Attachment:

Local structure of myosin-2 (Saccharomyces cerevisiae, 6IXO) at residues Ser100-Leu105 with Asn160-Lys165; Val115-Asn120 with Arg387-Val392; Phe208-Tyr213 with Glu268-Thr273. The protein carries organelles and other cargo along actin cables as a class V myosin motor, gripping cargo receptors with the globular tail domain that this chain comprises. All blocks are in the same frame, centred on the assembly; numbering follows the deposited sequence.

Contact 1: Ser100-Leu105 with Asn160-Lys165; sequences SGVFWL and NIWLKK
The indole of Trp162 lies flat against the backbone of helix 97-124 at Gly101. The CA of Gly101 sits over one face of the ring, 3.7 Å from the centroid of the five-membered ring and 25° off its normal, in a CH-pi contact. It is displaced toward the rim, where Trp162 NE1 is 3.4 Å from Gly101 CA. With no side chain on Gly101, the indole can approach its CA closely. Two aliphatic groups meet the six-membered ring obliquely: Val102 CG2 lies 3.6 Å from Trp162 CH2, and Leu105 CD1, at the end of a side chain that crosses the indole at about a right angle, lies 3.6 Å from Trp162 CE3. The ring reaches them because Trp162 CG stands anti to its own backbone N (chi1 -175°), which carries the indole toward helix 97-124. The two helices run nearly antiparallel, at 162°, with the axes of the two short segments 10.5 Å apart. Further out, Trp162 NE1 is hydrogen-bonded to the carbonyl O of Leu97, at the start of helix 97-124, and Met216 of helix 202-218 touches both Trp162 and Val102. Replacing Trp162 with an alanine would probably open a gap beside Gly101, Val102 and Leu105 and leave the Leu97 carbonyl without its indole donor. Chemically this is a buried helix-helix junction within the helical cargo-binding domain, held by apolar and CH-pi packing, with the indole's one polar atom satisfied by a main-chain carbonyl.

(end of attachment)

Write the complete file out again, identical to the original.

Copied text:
Local structure of myosin-2 (Saccharomyces cerevisiae, 6IXO) at residues Ser100-Leu105 with Asn160-Lys165; Val115-Asn120 with Arg387-Val392; Phe208-Tyr213 with Glu268-Thr273. The protein carries organelles and other cargo along actin cables as a class V myosin motor, gripping cargo receptors with the globular tail domain that this chain comprises. All blocks are in the same frame, centred on the assembly; numbering follows the deposited sequence.

Contact 1: Ser100-Leu105 with Asn160-Lys165; sequences SGVFWL and NIWLKK
The indole of Trp162 lies flat against the backbone of helix 97-124 at Gly101. The CA of Gly101 sits over one face of the ring, 3.7 Å from the centroid of the five-membered ring and 25° off its normal, in a CH-pi contact. It is displaced toward the rim, where Trp162 NE1 is 3.4 Å from Gly101 CA. With no side chain on Gly101, the indole can approach its CA closely. Two aliphatic groups meet the six-membered ring obliquely: Val102 CG2 lies 3.6 Å from Trp162 CH2, and Leu105 CD1, at the end of a side chain that crosses the indole at about a right angle, lies 3.6 Å from Trp162 CE3. The ring reaches them because Trp162 CG stands anti to its own backbone N (chi1 -175°), which carries the indole toward helix 97-124. The two helices run nearly antiparallel, at 162°, with the axes of the two short segments 10.5 Å apart. Further out, Trp162 NE1 is hydrogen-bonded to the carbonyl O of Leu97, at the start of helix 97-124, and Met216 of helix 202-218 touches both Trp162 and Val102. Replacing Trp162 with an alanine would probably open a gap beside Gly101, Val102 and Leu105 and leave the Leu97 carbonyl without its indole donor. Chemically this is a buried helix-helix junction within the helical cargo-binding domain, held by apolar and CH-pi packing, with the indole's one polar atom satisfied by a main-chain carbonyl.